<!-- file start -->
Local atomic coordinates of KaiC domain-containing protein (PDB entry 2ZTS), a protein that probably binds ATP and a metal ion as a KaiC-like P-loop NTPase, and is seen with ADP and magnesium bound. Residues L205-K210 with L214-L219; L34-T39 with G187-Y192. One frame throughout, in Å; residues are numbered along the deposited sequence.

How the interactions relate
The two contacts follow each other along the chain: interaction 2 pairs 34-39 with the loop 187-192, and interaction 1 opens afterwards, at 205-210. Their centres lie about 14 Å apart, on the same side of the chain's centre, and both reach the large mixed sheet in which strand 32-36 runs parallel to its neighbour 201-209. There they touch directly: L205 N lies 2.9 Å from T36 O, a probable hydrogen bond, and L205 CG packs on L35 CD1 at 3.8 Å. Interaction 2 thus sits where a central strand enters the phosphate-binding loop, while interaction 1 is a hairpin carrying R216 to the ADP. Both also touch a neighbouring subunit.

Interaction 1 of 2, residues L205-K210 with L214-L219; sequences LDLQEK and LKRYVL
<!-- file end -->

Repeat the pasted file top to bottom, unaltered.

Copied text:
Local atomic coordinates of KaiC domain-containing protein (PDB entry 2ZTS), a protein that probably binds ATP and a metal ion as a KaiC-like P-loop NTPase, and is seen with ADP and magnesium bound. Residues L205-K210 with L214-L219; L34-T39 with G187-Y192. One frame throughout, in Å; residues are numbered along the deposited sequence.

How the interactions relate
The two contacts follow each other along the chain: interaction 2 pairs 34-39 with the loop 187-192, and interaction 1 opens afterwards, at 205-210. Their centres lie about 14 Å apart, on the same side of the chain's centre, and both reach the large mixed sheet in which strand 32-36 runs parallel to its neighbour 201-209. There they touch directly: L205 N lies 2.9 Å from T36 O, a probable hydrogen bond, and L205 CG packs on L35 CD1 at 3.8 Å. Interaction 2 thus sits where a central strand enters the phosphate-binding loop, while interaction 1 is a hairpin carrying R216 to the ADP. Both also touch a neighbouring subunit.

Interaction 1 of 2, residues L205-K210 with L214-L219; sequences LDLQEK and LKRYVL